U.S. ARMY DUGWAY PROVING GROUND, Utah ---For U.S. Marine Corps reservists of the 4th Light Armored Reconnaissance (LAR) Battalion, the vast remoteness of U.S. Army Dugway Proving Ground not only provides ample room to maneuver, but convenience.About 125 plus members of the 4th LAR maneuvered their Light Armored Vehicle (LAV25) across the sage-covered desert April 18, firing its 25mm chain gun, and 7.62mm machine guns, at targets between 200 and 1,000 yards. Two LAV25s at a time went forward, 100 meters apart, opening fire on a range that goes on for miles across the remote desert of northwestern Utah. For the Marines, it was liberating.At U.S. Army Camp Williams in Riverton, Utah, where Charlie Company of the 4th LAR is based, there is no room to maneuver, and firing is limited to a few hundred yards, said Gunnery Sgt. Eric Walker of Charlie Company. But 125 miles away is Dugway Proving Ground with Room to Boom: nearly 800,000 acres in one of the most remote areas of the contiguous U.S."It's the only place in Utah where we can maneuver and shoot at long distance with multiple vehicles. Otherwise, we have to go out of state," said Walker. Dugway's proximity saves time and money. To do the same maneuvering and firing, the Marines must travel to the 4th Light Armored Reconnaissance Battalion's headquarters at Camp Pendleton, Calif., (700 miles) or the Orchard Combat Training Center near Boise (400 miles).The Marines arrived at Dugway the evening of April 17 after traveling fewer than three hours, slept where they trained, ate MREs and began training at dawn. "It gives us a lot of options to exercise our equipment and Marines," said Maj. Michael Grijalva, commander of Charlie Company. "The Dugway range staff has been very accommodating, to help us out with any non-standard training."Special Programs Division personnel from Dugway' s West Desert Test Center arranged the training, but it's a Team Dugway effort among government and contract employees to ensure all goes well. For the Marines, traveling to Dugway means authenticity. "It gives us the versatility to do a road march or convoy, then out onto rugged terrain, all within the confines of a weekend," Sgt. Maj. Richard Slider said.Dugway Proving Ground has no encroaching communities at its border, so the public is not bothered by noise or endangered by projectiles or shrapnel. This was especially important. The Marines fired 81mm mortars with high-explosive rounds, the wire-guided TOW missile, automatic weapons and their rifles. LAV25 maneuvering was conducted at one range, with other training 12 miles away at another approved range.For the boots-on-ground Marine, moving between these ranges heightened the training considerably.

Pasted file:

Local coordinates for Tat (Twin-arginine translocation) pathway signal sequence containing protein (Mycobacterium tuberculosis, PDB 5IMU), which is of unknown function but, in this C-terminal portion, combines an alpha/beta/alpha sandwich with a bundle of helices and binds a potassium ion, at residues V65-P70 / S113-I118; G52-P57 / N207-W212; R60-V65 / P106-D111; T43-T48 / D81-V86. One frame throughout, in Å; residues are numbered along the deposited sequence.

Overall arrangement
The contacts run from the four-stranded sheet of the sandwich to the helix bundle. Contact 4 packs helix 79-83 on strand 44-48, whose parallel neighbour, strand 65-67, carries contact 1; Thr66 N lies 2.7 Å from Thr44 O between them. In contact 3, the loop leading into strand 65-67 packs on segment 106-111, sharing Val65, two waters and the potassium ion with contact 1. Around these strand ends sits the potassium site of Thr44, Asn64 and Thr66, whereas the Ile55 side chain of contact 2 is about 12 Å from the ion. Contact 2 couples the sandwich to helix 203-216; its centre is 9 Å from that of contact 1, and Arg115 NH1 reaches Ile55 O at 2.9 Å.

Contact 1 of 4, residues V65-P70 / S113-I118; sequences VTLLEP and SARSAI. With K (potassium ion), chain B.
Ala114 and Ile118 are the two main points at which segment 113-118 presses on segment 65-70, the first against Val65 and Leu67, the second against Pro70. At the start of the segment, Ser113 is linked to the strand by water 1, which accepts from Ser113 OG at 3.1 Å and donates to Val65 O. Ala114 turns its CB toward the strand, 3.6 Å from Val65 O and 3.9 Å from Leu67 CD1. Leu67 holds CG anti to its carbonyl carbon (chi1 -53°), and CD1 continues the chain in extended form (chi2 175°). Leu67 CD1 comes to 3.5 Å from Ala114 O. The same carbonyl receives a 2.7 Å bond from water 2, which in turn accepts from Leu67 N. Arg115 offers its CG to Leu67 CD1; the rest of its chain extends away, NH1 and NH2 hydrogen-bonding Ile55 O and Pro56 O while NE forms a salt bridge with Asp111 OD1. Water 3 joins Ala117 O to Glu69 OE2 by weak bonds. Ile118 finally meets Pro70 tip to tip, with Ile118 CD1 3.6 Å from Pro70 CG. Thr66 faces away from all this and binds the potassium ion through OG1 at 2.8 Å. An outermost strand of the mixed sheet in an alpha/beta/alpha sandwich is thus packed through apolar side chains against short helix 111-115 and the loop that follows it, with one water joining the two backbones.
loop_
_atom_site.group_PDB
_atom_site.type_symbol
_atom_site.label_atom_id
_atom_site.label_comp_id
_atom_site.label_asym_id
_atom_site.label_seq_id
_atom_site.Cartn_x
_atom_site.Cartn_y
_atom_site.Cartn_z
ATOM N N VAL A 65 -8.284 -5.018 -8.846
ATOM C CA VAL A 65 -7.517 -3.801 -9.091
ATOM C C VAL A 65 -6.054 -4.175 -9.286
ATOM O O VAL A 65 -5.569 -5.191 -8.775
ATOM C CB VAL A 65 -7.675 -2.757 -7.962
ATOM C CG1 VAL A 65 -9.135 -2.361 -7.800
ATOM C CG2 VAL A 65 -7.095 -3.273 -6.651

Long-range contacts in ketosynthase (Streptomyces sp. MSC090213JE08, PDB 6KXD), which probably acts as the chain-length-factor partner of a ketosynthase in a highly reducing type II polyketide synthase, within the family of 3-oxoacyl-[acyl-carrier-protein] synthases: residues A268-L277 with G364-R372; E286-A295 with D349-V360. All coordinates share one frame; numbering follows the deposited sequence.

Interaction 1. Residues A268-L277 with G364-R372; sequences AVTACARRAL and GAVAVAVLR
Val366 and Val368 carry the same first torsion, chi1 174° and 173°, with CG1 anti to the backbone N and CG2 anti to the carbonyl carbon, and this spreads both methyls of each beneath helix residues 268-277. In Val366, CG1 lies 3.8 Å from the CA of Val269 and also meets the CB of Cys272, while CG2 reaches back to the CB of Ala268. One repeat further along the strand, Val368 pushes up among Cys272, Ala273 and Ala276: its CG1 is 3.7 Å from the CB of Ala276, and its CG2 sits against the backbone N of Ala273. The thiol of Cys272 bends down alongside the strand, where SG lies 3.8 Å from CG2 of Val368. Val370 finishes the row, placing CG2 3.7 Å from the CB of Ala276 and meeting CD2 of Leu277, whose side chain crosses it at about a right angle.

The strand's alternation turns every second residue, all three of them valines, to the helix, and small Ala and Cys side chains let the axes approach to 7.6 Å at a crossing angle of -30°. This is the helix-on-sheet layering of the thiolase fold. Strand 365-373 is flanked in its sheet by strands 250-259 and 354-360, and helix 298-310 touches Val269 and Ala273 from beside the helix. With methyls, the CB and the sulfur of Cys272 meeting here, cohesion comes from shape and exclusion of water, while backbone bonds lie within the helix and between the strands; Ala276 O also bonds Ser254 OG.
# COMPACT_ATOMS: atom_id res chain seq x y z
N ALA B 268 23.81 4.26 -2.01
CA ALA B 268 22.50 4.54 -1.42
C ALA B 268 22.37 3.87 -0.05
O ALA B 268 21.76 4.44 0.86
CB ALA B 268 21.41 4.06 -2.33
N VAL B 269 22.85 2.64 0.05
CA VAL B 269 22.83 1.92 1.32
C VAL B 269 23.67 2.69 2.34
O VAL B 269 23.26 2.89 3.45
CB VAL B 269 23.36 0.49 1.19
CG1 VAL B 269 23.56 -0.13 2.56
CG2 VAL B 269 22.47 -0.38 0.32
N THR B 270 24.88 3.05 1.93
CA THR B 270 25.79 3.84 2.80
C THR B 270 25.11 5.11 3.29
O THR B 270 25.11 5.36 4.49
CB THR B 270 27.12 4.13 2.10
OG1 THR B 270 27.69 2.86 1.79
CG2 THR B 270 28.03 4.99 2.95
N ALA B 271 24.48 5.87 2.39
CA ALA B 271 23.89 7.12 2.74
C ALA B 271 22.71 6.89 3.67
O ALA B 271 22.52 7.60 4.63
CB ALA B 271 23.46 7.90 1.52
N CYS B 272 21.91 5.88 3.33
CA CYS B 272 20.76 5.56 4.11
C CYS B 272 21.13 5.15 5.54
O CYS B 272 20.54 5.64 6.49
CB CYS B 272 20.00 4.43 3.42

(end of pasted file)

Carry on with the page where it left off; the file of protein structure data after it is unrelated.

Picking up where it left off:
"It's awesome," Cpl. Shayne Day said. "It's so open, and you get a feel for operations in an open environment." Cpl. Jared Cuevas, like many of his fellow Marines, has served in Afghanistan. He remarked that the weather and terrain at Dugway are very similar. A mechanic, Cuevas noted that convoying to Dugway adds vehicular authenticity."The things that happen here to the vehicles are pretty much what happened in Afghanistan," he said. "It's a very good learning environment."